Double blow for SA films at Oscars

SOUTH Africans woke up to another disappointment yesterday.

SOUTH Africans woke up to another disappointment yesterday.

The Oscar statuette movie lovers expected Morgan Freeman to walk away with, eluded him again, as his role in Invictus was not recognised. Freeman had been nominated for the Best Actor Award.

The veteran actor has been roundly praised for his portrayal of freedom icon Nelson Mandela, yet Freeman missed out on an Oscar on Sunday in Los Angeles.

SA movie lovers had crossed their fingers, hoping that Freeman would bring them joy. This was after he raised their hopes last week by winning the Best Actor Award in Invictus at the National Association for the Advancement of Colored People Awards.

Part of the movie was filmed in SA. The movie is based on the Springbok's triumph in the 1995 Rugby World Cup - a year after Mandela was elected president.

It was a double blow for SA movie lovers because another movie, District 9, which was also in the running for an Oscar for Best Picture was eluded by the oscar statuette.

Meanwhile, women ruled Hollywood finally when a female director was entrusted with an Oscar.

Kathryn Bigelow became the first woman in the 82-year history of the Academy Awards to take the prize as her gritty Iraq War movie The Hurt Locker outshone Avatar after a nail-biting campaign season.

The Hurt Locker also took home the top prize, best picture, and four awards in other categories. Avatar, the 3D smash directed by Bigelow's ex-husband, James Cameron, ended up with three awards, all in technical categories.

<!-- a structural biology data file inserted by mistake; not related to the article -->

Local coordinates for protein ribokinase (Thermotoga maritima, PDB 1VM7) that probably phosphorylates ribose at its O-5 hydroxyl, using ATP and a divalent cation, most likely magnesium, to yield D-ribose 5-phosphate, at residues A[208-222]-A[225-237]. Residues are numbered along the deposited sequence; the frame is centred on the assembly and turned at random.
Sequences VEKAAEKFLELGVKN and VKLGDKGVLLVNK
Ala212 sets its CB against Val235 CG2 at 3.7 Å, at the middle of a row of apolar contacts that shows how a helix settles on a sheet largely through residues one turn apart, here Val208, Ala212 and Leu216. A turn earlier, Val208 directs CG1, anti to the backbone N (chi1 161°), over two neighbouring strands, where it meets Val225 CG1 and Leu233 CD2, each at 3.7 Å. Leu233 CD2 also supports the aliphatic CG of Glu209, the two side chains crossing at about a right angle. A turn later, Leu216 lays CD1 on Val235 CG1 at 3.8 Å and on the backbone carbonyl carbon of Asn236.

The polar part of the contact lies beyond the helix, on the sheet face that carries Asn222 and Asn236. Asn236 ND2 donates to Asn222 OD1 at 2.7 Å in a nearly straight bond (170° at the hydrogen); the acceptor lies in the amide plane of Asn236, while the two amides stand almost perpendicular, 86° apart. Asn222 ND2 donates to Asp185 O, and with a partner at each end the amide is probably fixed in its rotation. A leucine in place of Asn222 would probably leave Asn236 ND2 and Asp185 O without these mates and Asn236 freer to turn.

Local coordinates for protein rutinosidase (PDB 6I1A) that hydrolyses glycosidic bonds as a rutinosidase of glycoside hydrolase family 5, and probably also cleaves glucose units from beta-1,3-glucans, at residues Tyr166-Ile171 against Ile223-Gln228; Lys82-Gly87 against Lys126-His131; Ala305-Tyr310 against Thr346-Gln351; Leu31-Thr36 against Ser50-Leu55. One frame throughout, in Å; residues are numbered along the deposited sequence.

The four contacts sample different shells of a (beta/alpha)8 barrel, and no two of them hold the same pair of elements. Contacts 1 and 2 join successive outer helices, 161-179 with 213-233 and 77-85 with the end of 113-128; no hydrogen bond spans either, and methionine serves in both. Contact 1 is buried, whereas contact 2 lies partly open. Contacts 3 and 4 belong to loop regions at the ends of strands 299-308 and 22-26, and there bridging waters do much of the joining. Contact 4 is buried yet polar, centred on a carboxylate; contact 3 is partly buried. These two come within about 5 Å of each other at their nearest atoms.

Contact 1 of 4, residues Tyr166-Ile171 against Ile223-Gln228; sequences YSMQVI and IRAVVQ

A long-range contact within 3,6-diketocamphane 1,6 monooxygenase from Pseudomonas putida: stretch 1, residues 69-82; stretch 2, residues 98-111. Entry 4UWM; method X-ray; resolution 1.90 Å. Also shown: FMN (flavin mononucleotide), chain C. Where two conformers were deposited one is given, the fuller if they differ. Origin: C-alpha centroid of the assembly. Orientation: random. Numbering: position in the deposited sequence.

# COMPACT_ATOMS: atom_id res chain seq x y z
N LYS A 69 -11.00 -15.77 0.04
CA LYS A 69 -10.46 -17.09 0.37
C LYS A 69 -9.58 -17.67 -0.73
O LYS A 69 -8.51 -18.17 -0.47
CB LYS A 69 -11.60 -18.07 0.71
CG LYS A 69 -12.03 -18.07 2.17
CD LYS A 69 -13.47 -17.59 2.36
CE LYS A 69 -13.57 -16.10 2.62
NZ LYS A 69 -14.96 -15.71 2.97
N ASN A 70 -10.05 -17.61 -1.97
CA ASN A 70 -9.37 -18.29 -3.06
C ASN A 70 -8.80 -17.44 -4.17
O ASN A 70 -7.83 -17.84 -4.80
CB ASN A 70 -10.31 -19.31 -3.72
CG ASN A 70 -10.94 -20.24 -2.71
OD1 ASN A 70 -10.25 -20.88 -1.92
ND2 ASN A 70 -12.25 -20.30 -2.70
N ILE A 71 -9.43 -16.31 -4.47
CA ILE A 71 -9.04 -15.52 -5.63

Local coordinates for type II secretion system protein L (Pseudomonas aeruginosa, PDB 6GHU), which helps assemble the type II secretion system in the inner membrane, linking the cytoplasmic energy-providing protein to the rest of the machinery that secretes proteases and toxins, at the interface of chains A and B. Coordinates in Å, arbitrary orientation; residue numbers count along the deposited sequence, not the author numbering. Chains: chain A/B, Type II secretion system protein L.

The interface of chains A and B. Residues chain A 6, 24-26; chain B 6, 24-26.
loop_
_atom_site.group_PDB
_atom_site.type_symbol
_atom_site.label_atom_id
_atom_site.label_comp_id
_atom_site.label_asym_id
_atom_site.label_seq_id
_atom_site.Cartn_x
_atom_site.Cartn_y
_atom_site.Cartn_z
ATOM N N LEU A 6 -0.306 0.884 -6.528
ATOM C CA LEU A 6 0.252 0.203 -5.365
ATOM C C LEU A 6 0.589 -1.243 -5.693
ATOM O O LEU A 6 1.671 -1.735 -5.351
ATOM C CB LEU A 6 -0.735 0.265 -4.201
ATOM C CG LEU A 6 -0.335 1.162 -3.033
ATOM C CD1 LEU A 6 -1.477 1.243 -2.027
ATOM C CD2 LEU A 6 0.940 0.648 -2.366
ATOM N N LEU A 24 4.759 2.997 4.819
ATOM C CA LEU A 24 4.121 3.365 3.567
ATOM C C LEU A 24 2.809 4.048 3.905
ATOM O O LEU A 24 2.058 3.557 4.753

Jeff Bridges won for his lead role as a drunken country singer, who gets a shot at redemption in Crazy Heart. Sandra Bullock got the gold for playing a suburban mom, who guides a homeless black teen to football stardom in The Blind Side.

In the supporting field, the prizes went to Austrian actor Christoph Waltz for the Nazi revenge fantasy Inglourious Basterds, and stand-up comic Mo'Nique for the dark urban drama Precious: Based on the novel Push by Sapphire.

In voting for The Hurt Locker, Hollywood insiders clearly showed a preference for a relatively obscure movie that suffered a similar commercial fate as other films revolving around the Iraq War.

With North American ticket sales of about $15 million (R110million) - about half of what Avatar earned in its first day - The Hurt Locker is one of the least-commercial best-picture Oscar winners ever. - Reuters and Staff Reporter